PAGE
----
The Berean Expositor
Volume 19 - Page 32 of 154
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and the path to this goal is pointed out as a result of knowing the exceeding greatness of
resurrection power to us-ward who believe, and of the comprehension with all saints of
that which really passes all knowledge--the love of Christ. This same knowledge is to
enable us to
"approve things that are excellent (try the things that differ), so that ye may be sincere
and without offence till the day of Christ" (Phil. 1: 10).
This is a goal that must commend itself to every renewed mind, and if "knowledge"
can help towards it, it is indeed of supreme value. The acquisition of knowledge for its
own sake is nowhere taught in Scripture. The Colossian prayer seeks knowledge: "That
ye might walk worthy of the Lord unto all pleasing" (Col. 1: 10). What Paul thought of
this glorious knowledge is seen in Phil. 3: 8: "Yea doubtless, and I count all things but
loss for the excellency of the knowledge of Christ Jesus my Lord", and the prayer of the
Colossian epistle leads on to "increasing in the knowledge of God".
Sin entered into the world in connection with the tree of knowledge, and the new man
"is renewed in knowledge after the image of Him that created him" (Col. 3: 10). The
light of the knowledge of the glory of God in the face of Jesus Christ is the very "gospel
of the glory of Christ" that the god of this age seeks to veil.
The climax and crown of the perfect man is expressed in the words: "Then shall I
know even as also I am known" (I Cor. 13: 12). The sophistry and the intolerance of the
Pharisees could not stand before the simple testimony of the man born blind: "One thing
I know, that, whereas I was blind, now I see" (John 9: 25). How much service will fail to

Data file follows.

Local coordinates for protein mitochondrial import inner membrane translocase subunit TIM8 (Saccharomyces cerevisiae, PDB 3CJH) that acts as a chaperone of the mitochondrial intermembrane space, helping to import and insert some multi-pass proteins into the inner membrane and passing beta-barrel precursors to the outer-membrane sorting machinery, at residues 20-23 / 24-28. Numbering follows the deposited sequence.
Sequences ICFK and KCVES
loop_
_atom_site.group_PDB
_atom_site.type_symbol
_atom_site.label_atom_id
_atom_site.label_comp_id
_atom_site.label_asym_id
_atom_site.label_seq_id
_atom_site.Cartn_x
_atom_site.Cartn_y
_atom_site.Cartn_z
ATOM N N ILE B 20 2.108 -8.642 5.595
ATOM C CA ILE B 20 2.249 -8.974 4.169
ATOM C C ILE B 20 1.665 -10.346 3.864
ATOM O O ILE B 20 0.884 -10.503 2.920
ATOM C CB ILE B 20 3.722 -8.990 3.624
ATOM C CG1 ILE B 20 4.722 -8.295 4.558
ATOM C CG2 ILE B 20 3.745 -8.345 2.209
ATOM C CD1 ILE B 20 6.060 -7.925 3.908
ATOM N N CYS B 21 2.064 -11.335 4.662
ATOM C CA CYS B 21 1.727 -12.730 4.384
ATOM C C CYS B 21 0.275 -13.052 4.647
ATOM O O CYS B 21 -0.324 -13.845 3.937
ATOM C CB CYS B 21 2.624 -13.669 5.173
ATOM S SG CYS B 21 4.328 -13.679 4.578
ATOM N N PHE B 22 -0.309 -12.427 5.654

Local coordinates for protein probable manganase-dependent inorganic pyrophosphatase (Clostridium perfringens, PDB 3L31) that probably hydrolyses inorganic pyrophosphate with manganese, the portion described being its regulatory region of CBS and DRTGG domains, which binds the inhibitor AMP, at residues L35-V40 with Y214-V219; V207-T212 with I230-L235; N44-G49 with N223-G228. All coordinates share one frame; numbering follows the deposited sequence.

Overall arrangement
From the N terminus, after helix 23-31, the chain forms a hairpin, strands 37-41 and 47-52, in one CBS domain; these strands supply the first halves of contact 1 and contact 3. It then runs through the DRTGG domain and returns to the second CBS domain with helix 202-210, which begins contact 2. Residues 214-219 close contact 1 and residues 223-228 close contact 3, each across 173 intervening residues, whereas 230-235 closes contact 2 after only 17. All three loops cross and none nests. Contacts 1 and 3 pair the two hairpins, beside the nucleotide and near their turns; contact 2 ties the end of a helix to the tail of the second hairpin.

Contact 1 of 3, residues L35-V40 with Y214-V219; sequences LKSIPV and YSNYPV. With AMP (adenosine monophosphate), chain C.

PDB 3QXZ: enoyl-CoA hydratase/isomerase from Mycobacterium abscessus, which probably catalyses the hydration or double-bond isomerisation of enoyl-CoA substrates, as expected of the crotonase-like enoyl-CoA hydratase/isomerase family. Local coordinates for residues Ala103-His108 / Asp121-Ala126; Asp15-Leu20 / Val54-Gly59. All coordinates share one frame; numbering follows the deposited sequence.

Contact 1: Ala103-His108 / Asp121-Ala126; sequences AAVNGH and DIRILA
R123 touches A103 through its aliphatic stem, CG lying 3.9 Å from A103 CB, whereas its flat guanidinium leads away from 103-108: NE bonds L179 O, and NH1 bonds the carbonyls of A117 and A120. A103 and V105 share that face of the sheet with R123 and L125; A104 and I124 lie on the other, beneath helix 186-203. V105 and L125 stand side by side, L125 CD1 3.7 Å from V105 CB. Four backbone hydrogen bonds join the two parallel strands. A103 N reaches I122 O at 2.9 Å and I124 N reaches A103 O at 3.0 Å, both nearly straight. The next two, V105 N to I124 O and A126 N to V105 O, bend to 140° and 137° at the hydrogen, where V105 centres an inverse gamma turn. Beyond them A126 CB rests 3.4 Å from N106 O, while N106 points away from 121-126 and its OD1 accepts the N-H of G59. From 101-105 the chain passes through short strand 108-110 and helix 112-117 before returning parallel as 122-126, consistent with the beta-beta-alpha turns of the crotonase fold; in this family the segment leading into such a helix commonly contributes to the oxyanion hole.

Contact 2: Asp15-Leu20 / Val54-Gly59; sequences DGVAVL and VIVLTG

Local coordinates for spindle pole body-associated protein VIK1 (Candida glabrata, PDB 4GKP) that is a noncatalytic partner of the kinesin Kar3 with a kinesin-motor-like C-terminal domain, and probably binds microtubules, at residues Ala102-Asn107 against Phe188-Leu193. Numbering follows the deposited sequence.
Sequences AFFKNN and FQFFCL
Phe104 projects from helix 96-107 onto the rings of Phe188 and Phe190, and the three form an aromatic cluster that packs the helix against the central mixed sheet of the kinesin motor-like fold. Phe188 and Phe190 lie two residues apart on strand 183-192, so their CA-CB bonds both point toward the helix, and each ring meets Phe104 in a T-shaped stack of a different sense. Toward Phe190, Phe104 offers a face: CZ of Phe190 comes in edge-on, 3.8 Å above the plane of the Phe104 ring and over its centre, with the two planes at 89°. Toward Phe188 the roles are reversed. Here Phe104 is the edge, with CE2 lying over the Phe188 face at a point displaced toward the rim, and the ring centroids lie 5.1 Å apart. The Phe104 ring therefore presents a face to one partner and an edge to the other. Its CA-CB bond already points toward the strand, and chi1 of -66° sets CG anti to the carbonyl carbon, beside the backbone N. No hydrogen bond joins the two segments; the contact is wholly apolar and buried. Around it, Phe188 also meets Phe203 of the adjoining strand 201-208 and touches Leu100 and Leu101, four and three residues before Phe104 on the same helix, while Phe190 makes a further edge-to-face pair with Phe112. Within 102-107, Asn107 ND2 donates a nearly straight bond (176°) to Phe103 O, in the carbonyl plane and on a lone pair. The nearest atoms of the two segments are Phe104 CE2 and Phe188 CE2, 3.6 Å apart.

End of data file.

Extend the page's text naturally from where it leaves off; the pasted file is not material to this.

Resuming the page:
stand the test of that day, because the deep lesson learned by Paul and expressed in the
words of Rom. 7: 18 has never been learned: "For I know that in me (that is, in my
flesh) dwelleth no good thing."
What a comfort resides in the blessed words: "We know that all things work together
for good to them that love God" (Rom. 8: 28). Think of the repeated phrase--"we
know"--in John's epistle with its blessed assurance:--
"We know that when He shall appear we shall be like Him."
"We know that He was manifested to take away our sins."
"We know that we have passed from death unto life."
"We know that the Son of God is come",
Think, too, upon the wealth of doctrine, practice and consolation that is hung upon the
one word "knowing": "knowing that tribulation worketh patience" (Rom. 5: 3). Without
this knowledge glorying in tribulations would be impossible.
"Knowing this, that our old man is crucified with Christ" (Rom. 6: 6).
"Knowing that Christ being raised from the dead dieth no more" (Rom. 6: 9).
Without this knowledge who would contemplate the reckoning of self as dead without
shrinking back with dread? So Rom. 13: 11; II Cor. 4: 14; Gal. 2: 16; Eph. 6: 8, 9;